[Folks, this post, published earlier this month, recently disappeared from my site. Like, utterly — it’s not even in my WordPress trash folder. How is this possible?
Thanks to Kate, my diligent blog monitor and number-one fan, for alerting me — I had no idea! Don’t understand how this could happen but am CERTAIN it wasn’t me. Anyway I’ve recovered it from Google Cache and backdated it to the original date. Apologies if I can’t get the original comments back as well…let’s see…]
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The wreckage looked like shredded pieces of paper. The plane’s broken tail and nose came to rest near the top of the mountain, where a lack of access roads slowed rescuers’ efforts to reach the scene of the disaster… The plane hit one side of the mountain and then plowed toward the peak, catching fire and cutting a trail of fallen trees 100 yards long and 30 yards wide ~ CBS News, April 15, 2002
Ever have one of those hikes where you find yourself running out of both path and mountain?
Let me tell you, it’s disorientating — and this was five minutes into the walk! Check out the scene on Saturday when I started up the ridge on the south-eastern outskirts of Gimhae that leads to Mt Sineo (pronounced “Sheen-uh”):
“Excuse me, anybody seen my mountain?”
I’ve bitched about the roadwork mania over here countless times. There seems to be one voracious, multi-headed behemoth snaking through the land, gouging out highways and tunnels and spewing forth overpasses and concreted embankments — and I’m lucky enough to keep wandering into its path.
I retreated into tree cover, unsure of the legality or otherwise of my presence, and after some trespassing through a hillside berry plot found another path up. I’d done this route once before, in Summer; this time I found the ridge utterly transformed and decided, pounding happily through the azalea-dappled woods, that it was my favourite ridge-walk in the South-East. (I hope the mountain’s still there next time.)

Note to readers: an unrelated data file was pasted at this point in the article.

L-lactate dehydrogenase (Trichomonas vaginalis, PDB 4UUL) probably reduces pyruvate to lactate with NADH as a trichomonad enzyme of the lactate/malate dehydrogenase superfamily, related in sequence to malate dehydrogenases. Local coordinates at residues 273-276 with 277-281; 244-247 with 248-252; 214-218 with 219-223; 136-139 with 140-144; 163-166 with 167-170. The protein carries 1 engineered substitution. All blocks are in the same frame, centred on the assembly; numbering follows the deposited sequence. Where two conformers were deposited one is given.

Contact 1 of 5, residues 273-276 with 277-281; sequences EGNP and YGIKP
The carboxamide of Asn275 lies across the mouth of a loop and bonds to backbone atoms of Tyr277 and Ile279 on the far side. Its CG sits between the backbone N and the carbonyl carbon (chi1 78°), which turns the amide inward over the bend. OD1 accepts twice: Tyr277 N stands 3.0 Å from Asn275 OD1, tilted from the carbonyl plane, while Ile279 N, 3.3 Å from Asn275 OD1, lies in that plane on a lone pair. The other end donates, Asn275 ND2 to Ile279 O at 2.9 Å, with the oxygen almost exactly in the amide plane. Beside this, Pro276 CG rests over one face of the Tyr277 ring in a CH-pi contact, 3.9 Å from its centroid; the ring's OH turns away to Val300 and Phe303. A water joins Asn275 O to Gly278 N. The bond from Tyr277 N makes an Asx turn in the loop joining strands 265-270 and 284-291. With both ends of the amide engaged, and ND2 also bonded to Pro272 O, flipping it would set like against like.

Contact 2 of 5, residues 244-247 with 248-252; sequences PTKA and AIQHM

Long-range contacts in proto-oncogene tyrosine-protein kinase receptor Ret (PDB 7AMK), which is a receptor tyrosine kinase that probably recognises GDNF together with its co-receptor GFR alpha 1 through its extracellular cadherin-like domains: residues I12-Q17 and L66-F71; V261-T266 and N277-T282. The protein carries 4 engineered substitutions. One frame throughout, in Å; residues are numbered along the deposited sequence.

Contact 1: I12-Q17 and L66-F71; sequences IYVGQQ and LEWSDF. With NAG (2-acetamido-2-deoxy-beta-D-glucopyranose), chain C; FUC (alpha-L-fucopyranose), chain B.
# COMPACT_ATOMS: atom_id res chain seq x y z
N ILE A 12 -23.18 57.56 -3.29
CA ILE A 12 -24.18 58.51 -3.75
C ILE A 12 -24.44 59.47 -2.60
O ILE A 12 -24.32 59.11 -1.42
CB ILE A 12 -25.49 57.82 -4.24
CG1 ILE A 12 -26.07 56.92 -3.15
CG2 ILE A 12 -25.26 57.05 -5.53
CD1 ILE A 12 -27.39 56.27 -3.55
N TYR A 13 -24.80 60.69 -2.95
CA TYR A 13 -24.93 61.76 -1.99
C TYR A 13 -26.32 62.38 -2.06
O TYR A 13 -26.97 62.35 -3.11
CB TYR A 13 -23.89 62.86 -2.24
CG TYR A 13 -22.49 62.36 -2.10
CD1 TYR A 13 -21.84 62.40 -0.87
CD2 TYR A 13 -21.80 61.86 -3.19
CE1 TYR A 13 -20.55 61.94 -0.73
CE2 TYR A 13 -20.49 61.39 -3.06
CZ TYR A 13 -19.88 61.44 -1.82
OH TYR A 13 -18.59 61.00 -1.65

But there would be blood. I was thinking about my girlfriend. As I told Kate later, daydreaming about a woman while walking kills the time but impairs concentration. It’s second only to thinking, Damn, I’m hiking like a champion today! for inviting an unpleasant communion with the dirt. Slipping on the sandy surface while going uphill, my camera swung into the ground with a sickening crack; I followed.
Down I went. Up came a lump that could just about cast its own shadow:
The essence of Mountain Punk
I dug out my tiny first aid kit (aspirin, a few Band Aids, a tube of Neosporin and a cyanide pill), and somewhat shakily patched myself up, after first attending to my camera, now sporting a fresh battle scar on its battered lens hood. This is one reason I always hike with a lens blower.